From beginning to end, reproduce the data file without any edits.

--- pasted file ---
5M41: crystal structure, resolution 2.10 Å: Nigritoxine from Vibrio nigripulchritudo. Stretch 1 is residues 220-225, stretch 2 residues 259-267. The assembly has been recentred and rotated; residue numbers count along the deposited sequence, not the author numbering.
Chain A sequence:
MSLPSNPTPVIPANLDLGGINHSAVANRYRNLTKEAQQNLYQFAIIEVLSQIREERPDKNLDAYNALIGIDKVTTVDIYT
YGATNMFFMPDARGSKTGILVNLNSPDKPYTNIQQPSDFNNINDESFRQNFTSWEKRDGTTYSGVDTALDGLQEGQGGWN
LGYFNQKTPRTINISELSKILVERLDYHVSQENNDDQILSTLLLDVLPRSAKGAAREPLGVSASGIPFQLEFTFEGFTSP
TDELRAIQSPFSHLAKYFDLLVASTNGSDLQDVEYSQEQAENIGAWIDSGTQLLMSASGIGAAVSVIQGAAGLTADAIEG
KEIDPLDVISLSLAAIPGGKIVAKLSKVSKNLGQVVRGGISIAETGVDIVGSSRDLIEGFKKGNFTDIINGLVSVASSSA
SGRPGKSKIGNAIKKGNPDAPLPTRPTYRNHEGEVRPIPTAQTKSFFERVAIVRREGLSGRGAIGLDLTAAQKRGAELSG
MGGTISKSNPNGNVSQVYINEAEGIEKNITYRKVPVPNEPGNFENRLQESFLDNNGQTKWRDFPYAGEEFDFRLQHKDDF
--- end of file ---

5M41: crystal structure, resolution 2.10 Å: Nigritoxine from Vibrio nigripulchritudo. Stretch 1 is residues 220-225, stretch 2 residues 259-267. The assembly has been recentred and rotated; residue numbers count along the deposited sequence, not the author numbering.
Chain A sequence:
MSLPSNPTPVIPANLDLGGINHSAVANRYRNLTKEAQQNLYQFAIIEVLSQIREERPDKNLDAYNALIGIDKVTTVDIYT
YGATNMFFMPDARGSKTGILVNLNSPDKPYTNIQQPSDFNNINDESFRQNFTSWEKRDGTTYSGVDTALDGLQEGQGGWN
LGYFNQKTPRTINISELSKILVERLDYHVSQENNDDQILSTLLLDVLPRSAKGAAREPLGVSASGIPFQLEFTFEGFTSP
TDELRAIQSPFSHLAKYFDLLVASTNGSDLQDVEYSQEQAENIGAWIDSGTQLLMSASGIGAAVSVIQGAAGLTADAIEG
KEIDPLDVISLSLAAIPGGKIVAKLSKVSKNLGQVVRGGISIAETGVDIVGSSRDLIEGFKKGNFTDIINGLVSVASSSA
SGRPGKSKIGNAIKKGNPDAPLPTRPTYRNHEGEVRPIPTAQTKSFFERVAIVRREGLSGRGAIGLDLTAAQKRGAELSG
MGGTISKSNPNGNVSQVYINEAEGIEKNITYRKVPVPNEPGNFENRLQESFLDNNGQTKWRDFPYAGEEFDFRLQHKDDF